Tuning Cool'n'Quiet: Maximize Power And Performance, Part 2

Benchmark Results: Cinebench R10

Unlike the other benchmarks in this article, Cinebench R10 is unique because it stresses the system and processor with different scenarios. There's the OpenGL viewport test, which measures graphics card performance, the single-threaded render test, and the multi-threaded render test, which measures processor performance.

That first part of the graph seems familiar doesn't it? As with SuperPi, performance in Cinebench's OpenGL and single-threaded test suffers when you enable Cool'n'Quiet on the Athlon X2 and Athlon II. In the multi-threaded render test, all cores are utilized--no more thread “jumps.”

Let's look at the test results. Since we’re more interested in processor performance, we're going to focus on the single- and multi-threaded render test results.

We noted before how asynchronous clock changes were adversely affecting performance in single-threaded applications. Cinebench's single-threaded rendering test confirms this. As in SuperPi, “fixing” this behavior returns performance to where it should be--very close to levels without power management. Admittedly, it's still lower, but the difference is small enough not to be noticeable in real usage situations (1–3%); they may even be normal variations between test runs.

The lack of L3 cache and asynchronous clock changes seems to adversely affect performance more on the Athlon II X2 250. It’s more pronounced than on the Athlon X2s. But once that’s not a factor, everything falls into place, and the Athlon II X2 250 takes the lead among dual-core processors due to its higher clock rate. Not surprisingly, the Phenom II X4 955’s 3.4 GHz clock also allows it to take the top position.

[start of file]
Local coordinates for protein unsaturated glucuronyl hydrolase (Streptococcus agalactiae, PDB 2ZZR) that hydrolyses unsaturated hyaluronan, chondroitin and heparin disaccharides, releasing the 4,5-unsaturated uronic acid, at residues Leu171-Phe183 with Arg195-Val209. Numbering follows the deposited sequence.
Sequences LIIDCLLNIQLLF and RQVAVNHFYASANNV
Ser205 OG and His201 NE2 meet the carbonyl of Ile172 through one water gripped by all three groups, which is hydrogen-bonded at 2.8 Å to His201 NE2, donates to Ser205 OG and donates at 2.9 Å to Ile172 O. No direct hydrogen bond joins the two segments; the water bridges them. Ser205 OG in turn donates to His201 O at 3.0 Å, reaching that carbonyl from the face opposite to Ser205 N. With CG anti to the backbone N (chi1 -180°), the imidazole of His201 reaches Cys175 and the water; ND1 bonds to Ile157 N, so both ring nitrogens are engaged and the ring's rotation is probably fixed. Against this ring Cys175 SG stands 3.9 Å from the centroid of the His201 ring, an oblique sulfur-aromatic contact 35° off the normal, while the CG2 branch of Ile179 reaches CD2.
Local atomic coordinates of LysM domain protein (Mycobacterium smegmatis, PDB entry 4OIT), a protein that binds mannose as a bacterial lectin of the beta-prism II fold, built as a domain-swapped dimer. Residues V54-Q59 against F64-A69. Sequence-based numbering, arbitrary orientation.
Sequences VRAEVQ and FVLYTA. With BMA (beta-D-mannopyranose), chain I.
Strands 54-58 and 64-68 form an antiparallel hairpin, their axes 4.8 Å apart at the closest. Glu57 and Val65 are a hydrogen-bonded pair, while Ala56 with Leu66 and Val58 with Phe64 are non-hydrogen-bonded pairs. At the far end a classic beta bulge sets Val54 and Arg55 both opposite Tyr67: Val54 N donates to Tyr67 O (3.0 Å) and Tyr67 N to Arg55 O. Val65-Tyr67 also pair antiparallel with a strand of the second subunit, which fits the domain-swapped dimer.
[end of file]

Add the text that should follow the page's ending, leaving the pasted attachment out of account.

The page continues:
The multi-threaded rendering test is basically similar to what we’ve seen before in 3DMark Vantage.

It might be surprising to some, but the results we see here are what we expected when we saw the earlier SuperPi and WinRAR results. Yes, average consumption-wise, the greater number of cores a processor has (and the higher its clock rate), the higher its power consumption. This is true for both single- (SuperPi) and multi-threaded (WinRAR) applications. But both test results also show that if you can get operating voltage low enough, the power consumption differences shrink significantly between a quad-, triple-, and dual-core processor.

With SuperPI, which is purely single-threaded, total power consumption still favors a processor with the least number of cores. In WinRAR, it’s the reverse. These Cinebench results confirms this, and add a new twist. Even with long periods of single-threaded work (on the OpenGL and single-threaded rendering test), once you run multiple threads (and quite possibly, multiple applications), the quad-core processor actually consume less power. There is catch: you need to reduce the operating voltages.

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  • Anonymous
    I would have liked to see how the quad 810 processor would have gone, considering it is just one peg above the triple core 720, and a few pegs below the 945 and 955 - perhaps it yields a nice balance/performance/voltage ratio? Certainly interesting given that it is a 95w processor, but possessing four cores, I guess that it would have trumped the 720. Maybe AMD sponsors these articles, and have to sell a few more 720s first.
  • chispas
    AMD 810 FTW
  • silverblue
    I doubt AMD sponsors these. Have you seen how poorly the 710 does at DivX? I doubt that DivX will change their code for triple core CPUs, so the 720 will behave similarly to the 710. In addition, this guide is an AMD-only guide.